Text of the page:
1. What is the Commonwealth?

The Commonwealth is a free association of sovereign states comprising of the UK and many of its former dependencies. It has no formal constitution or byelaws, and members have no legal or formal obligations to one another. All members commit to the development of “free and democratic societies” and the “promotion of peace and prosperity to improve the lives of all the people of the Commonwealth”.

Although the Commonwealth’s roots are linked to the British empire, today any country can join. It currently has 56 members. The Commonwealth’s membership contains both advanced economies and developing nations. It has an overall combined population of 2.5 billion people, and more than 60 percent of this population are aged 29 and under. The combined gross domestic product of Commonwealth countries in 2021 was US$13.1tn and is estimated to reach US$19.5tn in 2027.

The late Queen Elizabeth II had been the head of the Commonwealth since her ascension to the throne in 1952. The role is a symbolic one with no fixed term. Following the 2018 Commonwealth heads of government meeting, Commonwealth leaders agreed that the then Prince of Wales, Charles, would be the next head of the Commonwealth. Following the death of Queen Elizabeth II, King Charles III ascended to the throne on 8 September 2022. He was formally proclaimed King on 10 September 2022. In turn, he also became the head of the Commonwealth and the head of state for 15 Commonwealth realms.

2. What does the future hold for the Commonwealth?

The Queen’s death has increased speculation about the future of the Commonwealth, with some commentators arguing that several countries could move to become republics. In the past year, six Commonwealth countries in the Caribbean (Antigua and Barbuda; the Bahamas; Belize; Grenada; Jamaica; and St Kitts and Nevis) have outlined their intention to become republics. The move would follow Barbados, which removed Queen Elizabeth II as head of state to become a republic in November 2021. However, the countries have all stated that they intended to remain in the association.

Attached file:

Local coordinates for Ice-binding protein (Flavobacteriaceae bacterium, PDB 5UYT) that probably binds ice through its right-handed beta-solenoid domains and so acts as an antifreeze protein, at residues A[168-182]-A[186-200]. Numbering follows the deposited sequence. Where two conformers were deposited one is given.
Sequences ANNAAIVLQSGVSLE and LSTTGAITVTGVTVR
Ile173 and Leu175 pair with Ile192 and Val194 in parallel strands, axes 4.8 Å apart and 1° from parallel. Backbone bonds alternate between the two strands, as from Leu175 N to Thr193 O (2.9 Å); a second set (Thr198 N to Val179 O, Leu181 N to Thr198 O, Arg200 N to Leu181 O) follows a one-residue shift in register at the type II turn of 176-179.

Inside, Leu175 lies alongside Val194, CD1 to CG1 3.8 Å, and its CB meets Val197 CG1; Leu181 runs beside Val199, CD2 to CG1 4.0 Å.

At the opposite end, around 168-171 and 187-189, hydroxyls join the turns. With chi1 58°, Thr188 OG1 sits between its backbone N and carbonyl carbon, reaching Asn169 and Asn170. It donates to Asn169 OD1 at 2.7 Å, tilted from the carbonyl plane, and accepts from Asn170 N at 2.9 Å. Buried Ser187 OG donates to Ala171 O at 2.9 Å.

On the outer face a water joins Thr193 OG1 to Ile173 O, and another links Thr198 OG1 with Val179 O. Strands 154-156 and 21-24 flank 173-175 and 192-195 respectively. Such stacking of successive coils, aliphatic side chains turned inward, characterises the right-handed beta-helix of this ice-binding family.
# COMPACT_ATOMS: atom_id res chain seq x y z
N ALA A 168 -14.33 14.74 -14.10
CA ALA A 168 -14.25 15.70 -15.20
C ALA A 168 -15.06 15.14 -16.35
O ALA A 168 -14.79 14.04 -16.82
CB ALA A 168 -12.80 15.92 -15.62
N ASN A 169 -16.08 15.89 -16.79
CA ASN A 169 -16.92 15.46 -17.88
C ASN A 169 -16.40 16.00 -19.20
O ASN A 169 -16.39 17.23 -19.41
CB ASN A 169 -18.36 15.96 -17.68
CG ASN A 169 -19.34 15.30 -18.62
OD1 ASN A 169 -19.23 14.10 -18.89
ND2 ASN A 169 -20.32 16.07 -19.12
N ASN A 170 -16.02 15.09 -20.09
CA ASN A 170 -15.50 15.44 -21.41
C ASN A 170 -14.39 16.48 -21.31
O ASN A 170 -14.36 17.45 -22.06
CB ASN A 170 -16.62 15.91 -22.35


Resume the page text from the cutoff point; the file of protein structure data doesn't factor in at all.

In an interview with Time magazine in September 2022, Cindy McCreery, a senior lecturer in history at the University of Sydney, said that she thought discussions about possible moves by Commonwealth countries to become republics would now “open up”. She also stated that she thought there was “a great sense of restraint” in discussing the moves during the Queen’s reign. Speaking to CNN, Kate Williams, a royal historian, said that she expected the Commonwealth to “fragment” during the reign of King Charles III as many countries sought to become republics.

Expressing a similar view, Fatma Khaled, a writer for Newsweek, warned that the King faced a “Commonwealth crisis”. This followed an announcement by the prime minister of Antigua and Barbuda, Gaston Browne, that the country planned to hold a referendum within three years on becoming a republic. In an interview with ITV News on 11 September 2022, Mr Browne stated that:

This is a matter that has to be taken to a referendum for the people to decide. It does not represent any form of disrespect to the monarch. This is not an act of hostility, or any difference between Antigua and Barbuda and the monarchy. It is a final step to complete the circle of independence to become a truly sovereign nation.

However, other commentators have argued that King Charles III’s commitment to the Commonwealth would ensure it did not fragment.

Following his proclamation on 10 September 2022, the King met with the High Commissioners of Commonwealth members at Buckingham Palace. Speaking after the event, the secretary-general of the Commonwealth, Baroness Scotland of Asthal, stated that the late Queen had left the Commonwealth in “robust good health”. However, Baroness Scotland conceded that the King would be expected to have “challenging conversations” with some Commonwealth countries. Despite this, she stated that King Charles III would “take up that mantle” and that he would “work as hard as she [Queen Elizabeth II], and for that we should also be truly grateful”.

Similarly, speaking to the Financial Times in September 2022, Richard Uku, a former director of communications at the commonwealth secretariat, stated that whilst he did not think that anyone could “command the respect that the Queen did in the Commonwealth and beyond”, he believed that King Charles III had a “deep understanding and appreciation of what his mother has put into the Commonwealth to sustain it”.

The former prime minister of New Zealand, Helen Clark, was also hopeful that the new monarch would be able to keep the Commonwealth together. Speaking to the BBC, Ms Clark stated that the King had “also travelled very widely in the Commonwealth” and that she thought it would be a priority for him “to be out and about renewing the ties in his new capacity” and that he would “bring his own touch to it”.

Cover image by Commonwealth Heads of Government Meeting on Flickr.